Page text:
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somewhereinafricaFlag for Haiti asked on

need not in depth guide to DFS

All guides to implementing DFS are long and irrelevant.

I just want two folders to replicate between two servers, does anyone know of a step-by-step guide that shows you the basic combinations with DFS? I have read the microsoft one, and it starts with "to do this you need 3 servers...) and then goes on with all these examples that are only useful in a lab environment.

I have googled my eyes tired, help...

(server 2008 std ed)
Windows Server 2008Active Directory

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8/22/2022 - Mon

Have you seen the step by step from Microsoft?


very easy to follow

Sorry, I now notice that you did read it

however the link i sent you has this line "you need a minimum of two servers configured in the test lab as follows"
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I'll assume that you want to use Windows 2008 DFS-R to replicate two folders on different servers.

Try these out.  They were written for Windows 2003 R2, but it's pretty much the same in Windows 2008.  There are more articles linked to the end of these that might be of further help.

Step 1: Setting up a DFS namespace

Step 2: Setting up replication
Krzysztof Pytko


do you have any older DFSes based on 2000 or 2003 in your network? Would yu like to use domain based DFS or standalone DFS? What is your domain functional level (2000 native, 2003, 2008)?

Thank you in advance

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Tom Scott

A simpler approach is to download and use RichCopy from Microsoft. RichCopy replaced RoboCopy for this kind of functionality.

An example command line might be as follows:
 "\\server1\share1\folderpath"  "\\server2\share1\folderpath" /FSD /NE /P /QA /QP "driveletter:\someserver\someshare\RichCopyLog.log" /UE /US /UD /UC /UPF /UFC /UCS /UET

This compares the two folders, copies/replicates what is different and log the process.

You can get all the help from the command line while you test how it works for you.

You can enter something similar to the example as the command line to run in a Scheduled Task on one of the servers in question.

 - Tom

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Wow, that was super simple. How come not a single guide showed me this option? So what have I done by not setting up replication folders and all that other stuff in all the other guides? I mean your approach worked in a complet;y different folder than all the guides show?!?!?

Feels like i cheated and did something wrong?

ok, i see what happens, I just set up 2 folders and they are synchronizing. Nothing more nothing less...

So i guess the easy way out of this would be to now share the 'replication folder' on the new server and connect users to that share instead of the one here in the main office?

Replication is taken care of by DFS and the sharing is just plain old sharing. Is this right thinking?
Your help has saved me hundreds of hours of internet surfing.

You haven't done anything wrong.

DFS comes in two parts: -

Part 1 - the distributed file system which is what is set up above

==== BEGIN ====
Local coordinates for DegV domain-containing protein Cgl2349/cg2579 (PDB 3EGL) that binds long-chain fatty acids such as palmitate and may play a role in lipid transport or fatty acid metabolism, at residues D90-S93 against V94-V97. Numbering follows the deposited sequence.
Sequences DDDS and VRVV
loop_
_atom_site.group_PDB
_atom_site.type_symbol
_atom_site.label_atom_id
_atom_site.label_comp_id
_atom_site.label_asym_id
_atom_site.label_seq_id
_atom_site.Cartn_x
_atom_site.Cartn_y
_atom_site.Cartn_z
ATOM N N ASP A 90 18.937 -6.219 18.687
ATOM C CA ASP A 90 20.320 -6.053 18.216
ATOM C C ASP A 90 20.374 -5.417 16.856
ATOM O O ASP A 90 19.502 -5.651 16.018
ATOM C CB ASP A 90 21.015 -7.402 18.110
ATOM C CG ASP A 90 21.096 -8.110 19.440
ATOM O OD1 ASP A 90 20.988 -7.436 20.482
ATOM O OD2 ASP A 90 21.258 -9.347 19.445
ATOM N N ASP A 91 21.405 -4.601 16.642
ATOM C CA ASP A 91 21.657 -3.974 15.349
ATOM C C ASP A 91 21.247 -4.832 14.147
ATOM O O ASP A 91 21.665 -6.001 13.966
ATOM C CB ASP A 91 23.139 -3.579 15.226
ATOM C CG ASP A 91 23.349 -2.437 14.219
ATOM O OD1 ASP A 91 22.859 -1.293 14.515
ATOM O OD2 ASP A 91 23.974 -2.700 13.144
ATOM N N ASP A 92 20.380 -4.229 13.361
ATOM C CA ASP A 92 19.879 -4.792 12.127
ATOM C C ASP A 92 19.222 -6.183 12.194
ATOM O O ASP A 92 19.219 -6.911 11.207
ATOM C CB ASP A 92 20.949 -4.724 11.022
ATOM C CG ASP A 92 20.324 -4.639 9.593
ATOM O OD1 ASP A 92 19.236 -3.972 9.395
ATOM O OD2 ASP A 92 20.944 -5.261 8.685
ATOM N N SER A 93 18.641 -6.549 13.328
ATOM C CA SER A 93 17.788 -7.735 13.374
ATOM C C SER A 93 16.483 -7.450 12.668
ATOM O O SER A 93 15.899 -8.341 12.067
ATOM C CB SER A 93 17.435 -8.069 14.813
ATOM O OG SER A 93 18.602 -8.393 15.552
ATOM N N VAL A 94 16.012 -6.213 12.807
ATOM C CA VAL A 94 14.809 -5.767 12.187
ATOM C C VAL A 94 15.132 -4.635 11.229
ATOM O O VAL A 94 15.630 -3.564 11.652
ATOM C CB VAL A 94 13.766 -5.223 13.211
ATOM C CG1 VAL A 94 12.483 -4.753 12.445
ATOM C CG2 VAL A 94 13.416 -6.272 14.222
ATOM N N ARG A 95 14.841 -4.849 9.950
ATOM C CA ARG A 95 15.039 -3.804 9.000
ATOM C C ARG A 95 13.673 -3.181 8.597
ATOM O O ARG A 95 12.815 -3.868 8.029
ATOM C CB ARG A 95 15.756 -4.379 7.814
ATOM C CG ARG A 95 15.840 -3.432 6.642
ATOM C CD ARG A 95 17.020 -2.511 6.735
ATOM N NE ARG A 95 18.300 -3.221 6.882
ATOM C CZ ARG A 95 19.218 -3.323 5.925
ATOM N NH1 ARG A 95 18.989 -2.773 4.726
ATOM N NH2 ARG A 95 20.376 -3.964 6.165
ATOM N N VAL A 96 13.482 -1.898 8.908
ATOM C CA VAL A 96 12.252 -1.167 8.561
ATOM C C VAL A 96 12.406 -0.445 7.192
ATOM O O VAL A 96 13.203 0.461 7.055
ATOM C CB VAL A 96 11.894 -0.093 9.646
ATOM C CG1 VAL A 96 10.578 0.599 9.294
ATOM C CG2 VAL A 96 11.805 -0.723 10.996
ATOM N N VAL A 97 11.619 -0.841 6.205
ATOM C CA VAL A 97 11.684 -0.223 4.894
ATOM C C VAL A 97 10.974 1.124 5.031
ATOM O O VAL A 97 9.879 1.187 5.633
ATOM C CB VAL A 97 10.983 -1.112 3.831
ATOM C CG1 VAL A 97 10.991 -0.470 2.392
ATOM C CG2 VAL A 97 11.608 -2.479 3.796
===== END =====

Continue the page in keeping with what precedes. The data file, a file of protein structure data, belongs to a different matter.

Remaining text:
Part 2 - the namespace in AD.  What this does is update AD with a new folder share that points to both servers.  This allows you to map to one share only but you can connect to either server (in your case, but as many servers as you want).

If you want users to connect to a common share for both servers - you need to setup a namespace.

I was just thinking about how that works.

So explain the theory:
1 - I create a "name space" which is a sort of alias for my virtual file library host.
2 - now i attach a folder to this name space. lets call it "data" folder (c:\data) on the main server
3 - i now create another folder on my second server and call that "data' and sync it with the main server
4 - in the main office people can now either connect to the original "\\server\share_name" or the new "\\server.local\dfs-share-name"
5 - in the second office, people should now connect to?
A - the DFS share name on the local server (\\new_server.local\dfs-share-name)
B - The DS name on the main server (\\server.local\dfs-share-name)


two questions for the price of one is cheating :P

1. From Server Manager, expand Roles and then File Services - you should see DFS Management listed
2. Right click on Namespaces and choose New Namespace
3. On the Namespace Server screen, type in the name of the primary server and click on Next
4. On the Namespace Name and Settings screen, give it a share name - i.e. Data
5. Click on Edit Settings.  Leave the local path of the shared folder as set.  Make sure you choose All users have read and write permissions and click on OK
6. On the Namespace Type screen, this is how you share the namespace.  If you have a domain, leave it as Domain-based namespace and you will see in the preview of domain based namespace, how you connect to the share \\domain.loca\data.  Click on Next
7. Click on Create to create the namespace.

You will now have a namespace - you can now add your second server to the namespace.

1. Right click on your new namespace and choose Add Namespace Server
2. On the Add Namespace Server screen, type in the name of your second server.
3. Click on Edit Settings.  Leave the local path of the shared folder as set.  Make sure you choose All users have read and write permissions and click on OK
4. Click on OK to add the server.

You now have your two servers offering the namespace which is good for redundancy.  You can now add a folder: -

1. Right click on your new namespace and choose New Folder
2. On the New Folder screen, type in the folder name.
3. Click on Add and on the Add Folder Target screen, enter the full path to the shared folder and click on OK
4. Click on OK again to create the folder.  You will be prompted to create a replication group - click on No

I would suggest that when you create the shared folder on each server that you make it a hidden share by putting a $ on the end of the share name.

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BTW - clicking on Yes to create the replication group will do what was in my previous post - but you won't understand how it's setup if you do that :)

your answers are awesome, thank you so much or helping...

So this is where you loose me:

1 - i create the 'name-space', I now have an AD FDQN to use (\\server.local)